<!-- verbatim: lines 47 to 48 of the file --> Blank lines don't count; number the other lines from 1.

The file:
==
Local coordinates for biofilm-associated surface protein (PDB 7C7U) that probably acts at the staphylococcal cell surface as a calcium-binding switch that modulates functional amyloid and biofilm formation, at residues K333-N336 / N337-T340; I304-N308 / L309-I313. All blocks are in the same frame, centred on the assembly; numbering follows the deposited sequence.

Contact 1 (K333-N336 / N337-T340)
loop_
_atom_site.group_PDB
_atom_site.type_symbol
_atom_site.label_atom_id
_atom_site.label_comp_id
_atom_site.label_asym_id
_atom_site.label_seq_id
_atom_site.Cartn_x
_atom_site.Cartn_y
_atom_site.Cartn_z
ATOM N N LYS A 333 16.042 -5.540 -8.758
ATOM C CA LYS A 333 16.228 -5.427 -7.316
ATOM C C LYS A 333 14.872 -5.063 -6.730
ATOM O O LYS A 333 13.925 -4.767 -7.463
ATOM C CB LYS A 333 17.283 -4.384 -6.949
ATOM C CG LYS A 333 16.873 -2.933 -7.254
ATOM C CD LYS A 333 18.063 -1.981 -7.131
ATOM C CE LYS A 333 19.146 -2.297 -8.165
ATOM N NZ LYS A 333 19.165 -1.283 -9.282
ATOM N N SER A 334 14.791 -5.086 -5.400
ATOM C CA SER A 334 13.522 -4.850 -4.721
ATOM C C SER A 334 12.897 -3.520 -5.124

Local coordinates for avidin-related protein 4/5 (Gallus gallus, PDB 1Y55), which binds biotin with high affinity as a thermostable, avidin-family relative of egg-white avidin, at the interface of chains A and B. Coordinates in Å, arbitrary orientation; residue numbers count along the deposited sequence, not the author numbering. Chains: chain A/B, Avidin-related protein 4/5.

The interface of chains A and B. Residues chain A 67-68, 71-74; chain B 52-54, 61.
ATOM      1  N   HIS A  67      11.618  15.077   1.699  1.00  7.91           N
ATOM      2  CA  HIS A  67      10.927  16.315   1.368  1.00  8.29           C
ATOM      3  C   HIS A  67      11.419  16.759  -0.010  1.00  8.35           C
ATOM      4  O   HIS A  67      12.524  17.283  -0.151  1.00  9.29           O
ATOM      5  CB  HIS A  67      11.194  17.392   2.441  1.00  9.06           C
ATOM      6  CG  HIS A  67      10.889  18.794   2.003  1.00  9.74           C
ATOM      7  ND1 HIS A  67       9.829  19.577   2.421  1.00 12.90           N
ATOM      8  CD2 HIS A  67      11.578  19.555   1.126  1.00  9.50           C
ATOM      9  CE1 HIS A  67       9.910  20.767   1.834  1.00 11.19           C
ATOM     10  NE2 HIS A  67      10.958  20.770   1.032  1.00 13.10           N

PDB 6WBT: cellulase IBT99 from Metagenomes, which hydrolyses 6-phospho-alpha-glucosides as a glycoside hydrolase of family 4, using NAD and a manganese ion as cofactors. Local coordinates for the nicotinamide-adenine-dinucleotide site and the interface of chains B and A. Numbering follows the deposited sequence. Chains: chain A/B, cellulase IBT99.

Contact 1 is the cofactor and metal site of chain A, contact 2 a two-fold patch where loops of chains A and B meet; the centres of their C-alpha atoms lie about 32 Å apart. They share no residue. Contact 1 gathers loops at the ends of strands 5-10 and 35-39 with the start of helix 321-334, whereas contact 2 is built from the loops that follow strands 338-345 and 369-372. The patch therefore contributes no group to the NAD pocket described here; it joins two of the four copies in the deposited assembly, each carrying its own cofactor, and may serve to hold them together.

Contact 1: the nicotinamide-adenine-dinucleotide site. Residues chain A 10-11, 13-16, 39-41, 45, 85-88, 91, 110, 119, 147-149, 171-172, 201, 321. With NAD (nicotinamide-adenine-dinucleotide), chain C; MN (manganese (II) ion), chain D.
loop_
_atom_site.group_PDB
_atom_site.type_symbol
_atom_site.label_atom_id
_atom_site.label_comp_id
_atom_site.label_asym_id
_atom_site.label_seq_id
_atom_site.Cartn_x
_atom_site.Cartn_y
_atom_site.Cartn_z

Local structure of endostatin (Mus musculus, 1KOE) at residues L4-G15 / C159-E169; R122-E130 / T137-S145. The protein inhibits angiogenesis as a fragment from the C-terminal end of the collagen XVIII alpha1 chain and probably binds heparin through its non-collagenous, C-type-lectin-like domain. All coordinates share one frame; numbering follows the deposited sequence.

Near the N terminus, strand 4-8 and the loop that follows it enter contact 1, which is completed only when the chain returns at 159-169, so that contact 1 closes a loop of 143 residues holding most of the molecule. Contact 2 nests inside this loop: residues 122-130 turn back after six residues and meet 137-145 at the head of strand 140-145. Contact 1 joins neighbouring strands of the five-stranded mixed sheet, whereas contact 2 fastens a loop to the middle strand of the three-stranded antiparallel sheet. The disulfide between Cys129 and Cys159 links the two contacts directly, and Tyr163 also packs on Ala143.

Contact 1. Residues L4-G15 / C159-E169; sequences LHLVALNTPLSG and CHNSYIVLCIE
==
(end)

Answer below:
_atom_site.Cartn_x
_atom_site.Cartn_y